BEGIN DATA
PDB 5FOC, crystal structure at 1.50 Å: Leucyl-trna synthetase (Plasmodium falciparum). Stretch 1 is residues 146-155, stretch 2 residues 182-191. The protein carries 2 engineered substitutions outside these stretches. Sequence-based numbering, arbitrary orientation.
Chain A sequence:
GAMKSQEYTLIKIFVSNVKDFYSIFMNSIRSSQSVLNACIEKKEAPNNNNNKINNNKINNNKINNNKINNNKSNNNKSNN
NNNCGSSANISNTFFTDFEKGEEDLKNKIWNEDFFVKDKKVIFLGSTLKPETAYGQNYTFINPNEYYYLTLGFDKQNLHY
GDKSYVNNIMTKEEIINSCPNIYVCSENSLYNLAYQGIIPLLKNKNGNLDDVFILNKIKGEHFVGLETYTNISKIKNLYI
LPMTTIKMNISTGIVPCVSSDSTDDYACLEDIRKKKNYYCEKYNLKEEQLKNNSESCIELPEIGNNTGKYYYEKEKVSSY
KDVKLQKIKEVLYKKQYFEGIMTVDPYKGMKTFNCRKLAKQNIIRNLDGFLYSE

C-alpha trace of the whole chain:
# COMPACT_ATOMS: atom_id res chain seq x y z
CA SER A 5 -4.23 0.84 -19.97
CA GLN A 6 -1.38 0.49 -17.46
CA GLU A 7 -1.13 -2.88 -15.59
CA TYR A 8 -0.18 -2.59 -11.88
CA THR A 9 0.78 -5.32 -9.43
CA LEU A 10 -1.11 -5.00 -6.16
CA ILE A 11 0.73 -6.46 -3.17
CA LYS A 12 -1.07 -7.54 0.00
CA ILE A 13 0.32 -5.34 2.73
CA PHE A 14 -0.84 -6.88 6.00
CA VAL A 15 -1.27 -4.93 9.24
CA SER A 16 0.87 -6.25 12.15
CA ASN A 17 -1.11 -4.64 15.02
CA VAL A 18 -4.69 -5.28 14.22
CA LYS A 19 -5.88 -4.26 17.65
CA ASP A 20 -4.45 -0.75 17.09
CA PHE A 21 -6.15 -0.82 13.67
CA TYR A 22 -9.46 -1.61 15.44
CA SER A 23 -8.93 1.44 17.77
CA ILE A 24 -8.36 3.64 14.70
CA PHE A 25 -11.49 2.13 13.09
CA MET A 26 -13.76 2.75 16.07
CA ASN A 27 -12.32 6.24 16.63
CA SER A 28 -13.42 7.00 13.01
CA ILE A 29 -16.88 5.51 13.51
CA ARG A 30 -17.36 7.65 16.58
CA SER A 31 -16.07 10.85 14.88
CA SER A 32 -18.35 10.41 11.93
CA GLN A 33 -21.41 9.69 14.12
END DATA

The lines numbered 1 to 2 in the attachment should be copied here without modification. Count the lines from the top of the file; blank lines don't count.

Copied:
PDB 5FOC, crystal structure at 1.50 Å: Leucyl-trna synthetase (Plasmodium falciparum). Stretch 1 is residues 146-155, stretch 2 residues 182-191. The protein carries 2 engineered substitutions outside these stretches. Sequence-based numbering, arbitrary orientation.
Chain A sequence: